Lecture No.118

Title:Phase Transitions in Ferroic and Multiferroic Materials

Speaker:Prof.Avadh Saxena,Los Alamos National Lab, USA

Date/Time: 2013-10-2,9:30-11:00

Venue: Room.313, Material Building A

Inviter: Prof.Jin Xuejun


Educational Background/Employment:
  • B.E.(Hons.) Electrical & Electronics Engineering, BITS, Pilani, India (1982)
  • M.Sc.(Hons.) Physics, BITS, Pilani, India (1982)
  • M.A. (Physics), Temple University, Philadelphia (1983)
  • Ph.D. (Physics), Temple University, Philadelphia (1986)
  • Postdoctoral Research:
    • Joint postdoc between Penn State University, University Park and Cornell University (1986-1989)
  • Employment:
    • Consultant/Visiting Scientist, Theoretical Division and CNLS, Los Alamos National Lab (1990-1992)
    • Technical Staff Member, T-11, LANL (1993-present)
    • Adjunct Professor: University of Barcelona, Spain (2002-present)
    • Adjunct Professor: University of Arizona, Tucson (2005-present)
    • Science Advisor: National Institute for Materials Science, Tsukuba, Japan (2007-present)
    • Group Leader, Physics of Condensed Matter and Complex Systems Group (T-4).
Research Interests:
  • Structural Phase Transformations: Mesoscopic (Ginzburg-Landau) modeling of multiferroic, martensitic and actinide materials using nonlinear elasticity. Symmetry, microstructure and response.
  • Nonlinear Excitations in Electronic Materials: Polarons, excitons, breathers, etc. in inorganic and organic semiconductors and their effect on optical, vibrational, transport and other peoperties. Spin phenomena (spintronics) and nanoscale physics.
  • Soft Condensed Matter: Phase separation and role of curvature on the deformation of membranes and vesicles. Thermodynamics of protein nucleation. Viscoelasticity and polymer morphology.
  • Interplay of Nonlinearity, Geometry & Topology: Exactly and quasi-exactly solvable models. Role of topology and curved geometry in materials.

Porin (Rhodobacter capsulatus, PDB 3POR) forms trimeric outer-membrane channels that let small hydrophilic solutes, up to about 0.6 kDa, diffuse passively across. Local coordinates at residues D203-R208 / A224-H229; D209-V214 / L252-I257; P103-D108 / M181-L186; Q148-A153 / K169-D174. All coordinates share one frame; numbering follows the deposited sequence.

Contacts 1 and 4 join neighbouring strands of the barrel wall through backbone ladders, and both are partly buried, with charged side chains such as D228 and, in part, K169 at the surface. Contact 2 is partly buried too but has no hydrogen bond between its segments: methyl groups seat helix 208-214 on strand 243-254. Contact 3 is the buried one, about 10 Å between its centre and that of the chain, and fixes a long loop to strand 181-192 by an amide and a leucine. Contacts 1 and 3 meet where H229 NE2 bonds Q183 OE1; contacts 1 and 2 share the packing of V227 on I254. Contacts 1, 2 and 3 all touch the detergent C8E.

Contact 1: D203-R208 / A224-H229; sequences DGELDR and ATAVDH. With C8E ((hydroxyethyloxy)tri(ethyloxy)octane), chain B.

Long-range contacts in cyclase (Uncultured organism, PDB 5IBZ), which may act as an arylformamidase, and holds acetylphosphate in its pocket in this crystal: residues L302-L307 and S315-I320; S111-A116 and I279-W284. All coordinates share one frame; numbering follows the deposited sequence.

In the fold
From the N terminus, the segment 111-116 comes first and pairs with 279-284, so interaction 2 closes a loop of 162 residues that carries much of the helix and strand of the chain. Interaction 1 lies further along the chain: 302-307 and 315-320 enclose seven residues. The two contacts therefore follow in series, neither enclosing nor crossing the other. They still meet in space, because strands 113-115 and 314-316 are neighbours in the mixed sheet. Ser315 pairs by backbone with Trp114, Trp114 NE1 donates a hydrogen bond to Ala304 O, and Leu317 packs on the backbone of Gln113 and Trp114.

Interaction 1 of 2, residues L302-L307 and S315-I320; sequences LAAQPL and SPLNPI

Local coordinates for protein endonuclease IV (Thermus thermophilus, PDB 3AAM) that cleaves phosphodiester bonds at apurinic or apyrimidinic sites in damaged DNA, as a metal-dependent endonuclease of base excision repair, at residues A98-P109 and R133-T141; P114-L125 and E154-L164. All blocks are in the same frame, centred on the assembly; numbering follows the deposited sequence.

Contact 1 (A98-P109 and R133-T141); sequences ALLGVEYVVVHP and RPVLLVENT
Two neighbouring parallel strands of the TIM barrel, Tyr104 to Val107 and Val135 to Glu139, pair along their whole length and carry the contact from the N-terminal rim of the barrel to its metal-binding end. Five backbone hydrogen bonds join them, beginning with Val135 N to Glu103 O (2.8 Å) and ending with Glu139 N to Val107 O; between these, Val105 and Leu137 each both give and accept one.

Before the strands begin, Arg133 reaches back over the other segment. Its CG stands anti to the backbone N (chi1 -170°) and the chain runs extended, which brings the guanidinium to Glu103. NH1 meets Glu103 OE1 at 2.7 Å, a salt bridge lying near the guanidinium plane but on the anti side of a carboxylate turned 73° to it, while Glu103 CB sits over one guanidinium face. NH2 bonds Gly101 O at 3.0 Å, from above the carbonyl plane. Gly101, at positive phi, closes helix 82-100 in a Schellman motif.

Selected Recent Publications:
1.   A. Saxena et al., Origin of magnetic and magnetoelastic tweed-like precursor modulations in ferroic materials,, Phys.Rev. Lett. 92, 197203 (2004).
2.   F.X. Bronold, A. Saxena and D.L. Smith, Electron spin dynamics in semiconductors,, Solid State Phys. 58, 73 (2004), review article.
3.   R. Ahluwalia, T. Lookman, A. Saxena, and W. Cao, Piezoelectric response of engineered domains in ferroelectrics, Appl. Phys. Lett. 84 3450 (2004).
4.   J. Benoit, E. von Hauff and A. Saxena, Self-dual bending theory for vesicles,Nonlinearity 17, 57 (2004).
5.   P.G. Kevrekidis, A. Khare, and A. Saxena, Solitary wave interactions in dispersive equations using Manton's approach, Phys. Rev.  E 70, 057603 (2004).


   Materials exhibiting ferroic phase transitions are ubiquitous in nature. Ferroic materials are those which possess two or more orientation states (domains) that can be switched by an external field and show hysteresis. Typical examples include ferromagnets, ferroelectrics and ferroelastics which occur as a result of a phase transition with the onset of spontaneous magnetization (M), polarization (P) and strain (e), respectively. A material that displays two or more ferroic properties simultaneously is called a multiferroic, e.g. magnetoelectrics (simultaneous P and M).  Another novel class of ferroic materials called ferrotoroidics has been recently found. These materials find widespread applications as actuators, transducers, memory devices and shape memory elements in biomedical technology. 

   First I will provide a historical perspective on this technologically important class of materials and then briefly illustrate the relevant concepts. I will discuss their properties, model the transitions at mesoscale and describe their microstructure.  I will emphasize the role of long-range, anisotropic forces that arise from either the elastic compatibility constraints or the (polar and magnetic) dipolar interactions in determining the microstructure.
   Finally, I will discuss the role of color symmetry in multiferroic transitions and consider the effect of disorder on ferroic transitions. Much of the excitement in this field stems from the unusual optical, spin and lattice properties of these materials which renders them as truly viable candidates for future metamaterials, e.g. as negative refractive index materials (NIM).

Location:Room.313, Material Building A